For another disk I created a filemount and an entry in the /etc/fstab:
mkdir /Maasland chown root:users /Maasland chmod g+w /Maasland
And then in /etc/fstab:
/dev/disk/by-id/usb-ST340083_2A_344E46304B423244-0:0-part1 /Maasland ntfs-3g user,users,gid=users 0 0This way I had to do a mount /Maasland each time I plugged in the disk.
I stumbled upon a similar question on the OpenSuse forums. First there was a tip to do:
mount -t ntfs-3g /dev/sdb1 /home/userBut that is basically the same as I did. And you still have to do an explicit mount every time you plug it in.
But there was another tip:
cd /sbin su -c 'ln -s mount.ntfs-3g mount.ntfs'
And this enables that the disk is "auto mounted" and direct ready for use.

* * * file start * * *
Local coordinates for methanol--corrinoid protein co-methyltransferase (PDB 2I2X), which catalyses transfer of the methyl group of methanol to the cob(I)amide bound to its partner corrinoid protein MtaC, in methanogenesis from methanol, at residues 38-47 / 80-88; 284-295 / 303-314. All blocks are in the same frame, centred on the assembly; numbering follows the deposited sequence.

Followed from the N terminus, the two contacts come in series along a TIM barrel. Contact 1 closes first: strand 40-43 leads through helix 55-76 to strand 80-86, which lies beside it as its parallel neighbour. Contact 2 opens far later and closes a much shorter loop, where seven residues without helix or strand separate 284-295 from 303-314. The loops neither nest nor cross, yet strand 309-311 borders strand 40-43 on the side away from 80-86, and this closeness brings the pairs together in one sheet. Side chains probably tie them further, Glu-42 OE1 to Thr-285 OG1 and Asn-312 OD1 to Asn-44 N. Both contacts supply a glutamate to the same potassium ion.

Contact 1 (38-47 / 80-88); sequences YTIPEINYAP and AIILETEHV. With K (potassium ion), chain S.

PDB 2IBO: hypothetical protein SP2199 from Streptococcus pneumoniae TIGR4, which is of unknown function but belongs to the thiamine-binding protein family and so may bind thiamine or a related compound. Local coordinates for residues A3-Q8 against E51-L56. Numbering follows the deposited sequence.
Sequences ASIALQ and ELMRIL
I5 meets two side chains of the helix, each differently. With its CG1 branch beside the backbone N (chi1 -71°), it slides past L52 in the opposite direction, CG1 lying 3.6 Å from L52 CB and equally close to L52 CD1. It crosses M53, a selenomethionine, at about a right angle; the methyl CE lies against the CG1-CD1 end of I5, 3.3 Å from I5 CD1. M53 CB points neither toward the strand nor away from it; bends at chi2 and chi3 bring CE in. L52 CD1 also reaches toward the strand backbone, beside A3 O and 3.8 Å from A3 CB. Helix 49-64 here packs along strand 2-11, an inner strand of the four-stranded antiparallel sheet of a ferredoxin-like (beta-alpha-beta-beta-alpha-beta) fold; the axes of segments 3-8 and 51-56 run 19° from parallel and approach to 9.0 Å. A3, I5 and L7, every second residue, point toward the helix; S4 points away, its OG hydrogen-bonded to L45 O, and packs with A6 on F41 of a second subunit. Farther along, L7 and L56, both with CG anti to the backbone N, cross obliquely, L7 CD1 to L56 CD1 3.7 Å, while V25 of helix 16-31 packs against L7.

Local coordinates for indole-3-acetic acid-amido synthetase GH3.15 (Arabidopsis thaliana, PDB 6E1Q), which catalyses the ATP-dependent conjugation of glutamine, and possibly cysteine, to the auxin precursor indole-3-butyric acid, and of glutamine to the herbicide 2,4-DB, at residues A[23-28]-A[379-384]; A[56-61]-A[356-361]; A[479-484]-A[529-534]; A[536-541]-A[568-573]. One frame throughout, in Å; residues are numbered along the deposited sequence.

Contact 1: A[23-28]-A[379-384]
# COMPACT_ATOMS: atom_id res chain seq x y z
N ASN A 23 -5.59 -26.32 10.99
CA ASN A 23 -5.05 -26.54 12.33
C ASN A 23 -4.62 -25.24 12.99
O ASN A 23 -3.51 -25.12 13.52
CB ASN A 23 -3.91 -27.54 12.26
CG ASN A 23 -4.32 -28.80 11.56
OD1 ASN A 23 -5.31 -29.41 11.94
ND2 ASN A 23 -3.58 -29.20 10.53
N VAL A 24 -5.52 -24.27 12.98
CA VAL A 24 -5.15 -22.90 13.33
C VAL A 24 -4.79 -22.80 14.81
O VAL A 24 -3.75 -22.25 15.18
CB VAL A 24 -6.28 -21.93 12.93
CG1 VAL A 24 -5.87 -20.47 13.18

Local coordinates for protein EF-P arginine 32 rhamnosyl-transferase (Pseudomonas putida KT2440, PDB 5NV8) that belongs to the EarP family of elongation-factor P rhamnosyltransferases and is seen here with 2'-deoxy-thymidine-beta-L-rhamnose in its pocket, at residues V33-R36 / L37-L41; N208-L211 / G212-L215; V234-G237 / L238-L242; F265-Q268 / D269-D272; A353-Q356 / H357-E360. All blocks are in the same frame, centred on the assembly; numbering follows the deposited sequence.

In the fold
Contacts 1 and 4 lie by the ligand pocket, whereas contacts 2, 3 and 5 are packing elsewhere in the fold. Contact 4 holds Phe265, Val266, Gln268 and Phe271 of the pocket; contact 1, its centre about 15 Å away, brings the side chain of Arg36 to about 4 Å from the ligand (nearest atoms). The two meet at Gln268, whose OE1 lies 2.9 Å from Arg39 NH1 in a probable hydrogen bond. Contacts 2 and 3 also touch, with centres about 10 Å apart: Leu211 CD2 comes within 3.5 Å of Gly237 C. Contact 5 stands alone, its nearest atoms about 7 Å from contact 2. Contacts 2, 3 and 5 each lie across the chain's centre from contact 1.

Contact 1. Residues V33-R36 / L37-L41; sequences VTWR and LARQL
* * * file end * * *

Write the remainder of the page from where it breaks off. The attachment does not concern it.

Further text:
This is so simple and brilliant that I wanted to share it with you. Also to log it for myself for future use (in case I reinstall my laptop for any reasons).
Thanks to "oldcpu" on OpenSuse Forums. I hope you don't mind me sharing this.
Another remark: if you have used the disk with a Windows machine, don't forget to explicitly stop the disk using "savely remove hardware". If you don't, the disk is marked in use by Windows and Linux won't use it. This is (in my opinion) not a bug, Linux does not violoate the access-rights that apparently are set on the disk at attaching it to Windows. Solution is simple: attach the disk to any Windows machine and stop the disk, then attach it to your Linux system.
Apparently Windows is not as strickt as Linux is.